A patient, friend, family member, or other advocate who finds a hospice care provider’s services lacking, negligent, or abusive should take action to right the wrong. There are a number of possible solutions, but finding the right help often requires some patience and perseverance.
Contact the Case Manager
The first step is to try to resolve any problems with hospice care directly with the registered nurse who is assigned to be the case manager. That person should be knowledgeable about the care needed and received — and the people and personalities charged with providing it. Be sure you are specific in voicing your concerns about personnel, pain management, or other care complaints. It sometimes helps to write down the complaint — rereading and condensing it into a specific problem with an actionable solution.
Contact Other Hospice Team Members
Most concerns about hospice care stem from sudden and unexpected changes in controlling symptoms and managing pain. If the RN case manager is not able to resolve the problematic situation, or it arises after regular office hours, do not hesitate to contact the on-call nurse; every hospice must provide someone to be available around the clock.
If the hospice nurses are not able to convey advice about adjusting care or medications to relieve pain or other symptoms, voice your concerns to the hospice team’s attending doctor and then the medical director.
Finally, if those concerns — or complaints about other unfitting hospice care — are not addressed to your satisfaction, contact the hospice manager directly.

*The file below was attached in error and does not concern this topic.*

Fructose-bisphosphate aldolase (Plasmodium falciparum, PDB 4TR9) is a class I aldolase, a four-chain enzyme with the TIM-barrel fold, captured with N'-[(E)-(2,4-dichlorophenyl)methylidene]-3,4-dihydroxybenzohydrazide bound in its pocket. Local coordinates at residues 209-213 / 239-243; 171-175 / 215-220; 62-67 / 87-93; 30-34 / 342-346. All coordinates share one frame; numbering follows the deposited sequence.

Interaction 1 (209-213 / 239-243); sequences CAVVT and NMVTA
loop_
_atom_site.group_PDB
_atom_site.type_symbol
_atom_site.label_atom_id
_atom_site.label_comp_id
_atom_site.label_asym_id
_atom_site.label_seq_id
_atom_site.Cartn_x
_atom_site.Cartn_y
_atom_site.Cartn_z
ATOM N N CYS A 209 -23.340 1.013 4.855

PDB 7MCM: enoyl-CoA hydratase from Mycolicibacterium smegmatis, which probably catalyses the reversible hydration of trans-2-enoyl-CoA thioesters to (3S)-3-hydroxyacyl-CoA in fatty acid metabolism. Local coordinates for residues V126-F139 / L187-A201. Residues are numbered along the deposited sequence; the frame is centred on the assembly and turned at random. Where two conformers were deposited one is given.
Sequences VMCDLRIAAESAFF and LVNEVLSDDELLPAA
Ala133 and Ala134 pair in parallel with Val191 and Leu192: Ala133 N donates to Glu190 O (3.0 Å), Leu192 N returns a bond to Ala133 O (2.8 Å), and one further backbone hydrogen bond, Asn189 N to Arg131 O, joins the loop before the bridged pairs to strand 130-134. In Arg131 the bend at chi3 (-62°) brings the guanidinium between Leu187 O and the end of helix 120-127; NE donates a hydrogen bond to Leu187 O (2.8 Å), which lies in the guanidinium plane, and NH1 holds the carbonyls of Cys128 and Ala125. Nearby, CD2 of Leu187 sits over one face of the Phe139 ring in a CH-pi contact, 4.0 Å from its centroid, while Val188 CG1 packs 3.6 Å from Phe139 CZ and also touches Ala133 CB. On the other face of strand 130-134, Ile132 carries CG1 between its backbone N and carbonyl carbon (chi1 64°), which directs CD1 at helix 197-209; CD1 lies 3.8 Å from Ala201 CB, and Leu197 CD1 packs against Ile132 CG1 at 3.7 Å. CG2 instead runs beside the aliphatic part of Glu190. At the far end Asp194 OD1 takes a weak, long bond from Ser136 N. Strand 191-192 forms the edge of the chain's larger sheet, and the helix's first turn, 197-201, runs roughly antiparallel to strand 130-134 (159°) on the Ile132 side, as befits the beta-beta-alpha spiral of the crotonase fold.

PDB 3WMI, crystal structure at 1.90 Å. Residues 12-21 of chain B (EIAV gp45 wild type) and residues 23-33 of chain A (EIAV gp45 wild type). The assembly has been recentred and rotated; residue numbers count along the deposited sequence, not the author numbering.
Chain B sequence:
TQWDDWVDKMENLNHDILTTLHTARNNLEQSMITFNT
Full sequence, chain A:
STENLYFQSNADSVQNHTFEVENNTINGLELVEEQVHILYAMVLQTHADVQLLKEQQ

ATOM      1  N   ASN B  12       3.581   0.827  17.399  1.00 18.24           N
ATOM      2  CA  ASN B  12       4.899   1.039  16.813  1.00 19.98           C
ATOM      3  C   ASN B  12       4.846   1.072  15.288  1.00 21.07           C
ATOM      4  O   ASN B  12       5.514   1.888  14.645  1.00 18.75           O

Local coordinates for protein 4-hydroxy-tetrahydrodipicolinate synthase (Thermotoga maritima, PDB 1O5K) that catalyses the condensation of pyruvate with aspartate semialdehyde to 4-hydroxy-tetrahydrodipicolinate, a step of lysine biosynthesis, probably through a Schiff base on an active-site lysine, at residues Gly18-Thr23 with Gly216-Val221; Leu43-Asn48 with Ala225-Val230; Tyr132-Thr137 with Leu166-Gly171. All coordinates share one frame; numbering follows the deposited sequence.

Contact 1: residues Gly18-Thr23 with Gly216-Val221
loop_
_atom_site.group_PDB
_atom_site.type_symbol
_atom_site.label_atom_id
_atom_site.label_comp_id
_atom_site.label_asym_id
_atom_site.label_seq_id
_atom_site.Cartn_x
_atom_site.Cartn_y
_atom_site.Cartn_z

You can also exercise the right to change to another hospice provider.
Contact Licensing and Accrediting Agencies
For persistent problems with quality of care, violations of residents’ rights, staffing inadequacies, and other serious problems, consider contacting state licensing or accrediting organizations for help.
Licensing authority. Depending on when they were established and whether they are certified to accept Medicare payments, some hospice providers must be licensed by the California Department of Public Health. Contact the local Licensing and Certification District Office to find out whether a particular provider is licensed and to get help with possible violations of hospice care regulations.
Accreditation organizations. While it is not mandatory, some hospice organizations pay an accrediting organization to inspect their programs and certify that they meet particular standards of care — and then continue to be monitored to maintain quality standards.
You can use the advance search function of CalQualityCare.org to find out whether a particular provider is affiliated with any of the three hospice accrediting groups. If so, you can file a complaint about substandard care directly with the organizations, which include: